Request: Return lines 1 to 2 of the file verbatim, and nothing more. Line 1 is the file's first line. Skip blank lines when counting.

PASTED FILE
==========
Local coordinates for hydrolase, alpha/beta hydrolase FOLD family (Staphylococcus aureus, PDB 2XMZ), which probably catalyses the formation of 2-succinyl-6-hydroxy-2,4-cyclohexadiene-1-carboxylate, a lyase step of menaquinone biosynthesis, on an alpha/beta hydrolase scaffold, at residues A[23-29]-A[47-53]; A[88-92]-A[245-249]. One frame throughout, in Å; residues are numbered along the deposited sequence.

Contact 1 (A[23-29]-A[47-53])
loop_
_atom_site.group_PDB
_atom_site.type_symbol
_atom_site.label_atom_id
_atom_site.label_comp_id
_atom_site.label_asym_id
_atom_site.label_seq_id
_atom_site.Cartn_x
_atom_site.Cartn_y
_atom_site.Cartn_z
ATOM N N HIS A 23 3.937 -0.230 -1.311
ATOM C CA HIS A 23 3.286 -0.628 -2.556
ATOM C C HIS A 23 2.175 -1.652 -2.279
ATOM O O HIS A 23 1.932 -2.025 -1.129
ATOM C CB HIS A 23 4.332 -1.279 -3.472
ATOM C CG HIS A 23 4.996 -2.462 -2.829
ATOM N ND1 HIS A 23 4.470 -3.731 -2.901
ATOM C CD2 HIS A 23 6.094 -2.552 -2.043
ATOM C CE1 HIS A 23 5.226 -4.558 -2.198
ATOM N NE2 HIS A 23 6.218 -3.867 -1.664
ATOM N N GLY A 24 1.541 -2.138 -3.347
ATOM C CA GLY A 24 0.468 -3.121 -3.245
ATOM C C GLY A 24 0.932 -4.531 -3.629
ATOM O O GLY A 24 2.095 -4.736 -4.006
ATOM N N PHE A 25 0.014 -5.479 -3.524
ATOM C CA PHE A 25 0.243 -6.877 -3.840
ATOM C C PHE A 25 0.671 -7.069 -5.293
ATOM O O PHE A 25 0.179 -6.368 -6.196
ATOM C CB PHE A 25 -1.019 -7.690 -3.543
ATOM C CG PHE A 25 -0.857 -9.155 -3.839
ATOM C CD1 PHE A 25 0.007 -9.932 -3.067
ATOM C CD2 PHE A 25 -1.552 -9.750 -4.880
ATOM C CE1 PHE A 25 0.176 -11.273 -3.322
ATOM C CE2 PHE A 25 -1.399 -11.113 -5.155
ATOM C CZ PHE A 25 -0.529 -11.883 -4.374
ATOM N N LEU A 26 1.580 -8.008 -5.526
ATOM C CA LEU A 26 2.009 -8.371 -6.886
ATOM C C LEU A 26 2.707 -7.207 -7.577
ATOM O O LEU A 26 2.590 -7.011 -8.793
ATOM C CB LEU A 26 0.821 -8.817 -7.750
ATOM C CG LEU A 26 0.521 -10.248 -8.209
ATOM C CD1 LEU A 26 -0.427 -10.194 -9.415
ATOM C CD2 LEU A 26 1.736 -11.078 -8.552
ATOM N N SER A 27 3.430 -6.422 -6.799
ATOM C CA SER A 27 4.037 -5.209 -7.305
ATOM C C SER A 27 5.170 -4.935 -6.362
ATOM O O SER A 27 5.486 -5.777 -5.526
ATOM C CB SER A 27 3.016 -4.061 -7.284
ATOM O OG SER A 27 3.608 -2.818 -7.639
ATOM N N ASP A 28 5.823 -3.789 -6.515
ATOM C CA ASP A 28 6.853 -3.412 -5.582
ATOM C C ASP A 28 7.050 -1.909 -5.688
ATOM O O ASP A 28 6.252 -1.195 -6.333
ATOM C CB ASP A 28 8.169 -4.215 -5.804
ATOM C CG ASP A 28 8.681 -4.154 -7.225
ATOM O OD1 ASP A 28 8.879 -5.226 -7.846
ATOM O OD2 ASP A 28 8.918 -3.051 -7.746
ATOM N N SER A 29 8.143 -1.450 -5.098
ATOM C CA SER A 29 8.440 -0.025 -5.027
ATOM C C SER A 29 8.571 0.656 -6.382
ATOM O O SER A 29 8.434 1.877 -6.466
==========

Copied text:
Local coordinates for hydrolase, alpha/beta hydrolase FOLD family (Staphylococcus aureus, PDB 2XMZ), which probably catalyses the formation of 2-succinyl-6-hydroxy-2,4-cyclohexadiene-1-carboxylate, a lyase step of menaquinone biosynthesis, on an alpha/beta hydrolase scaffold, at residues A[23-29]-A[47-53]; A[88-92]-A[245-249]. One frame throughout, in Å; residues are numbered along the deposited sequence.

Contact 1 (A[23-29]-A[47-53])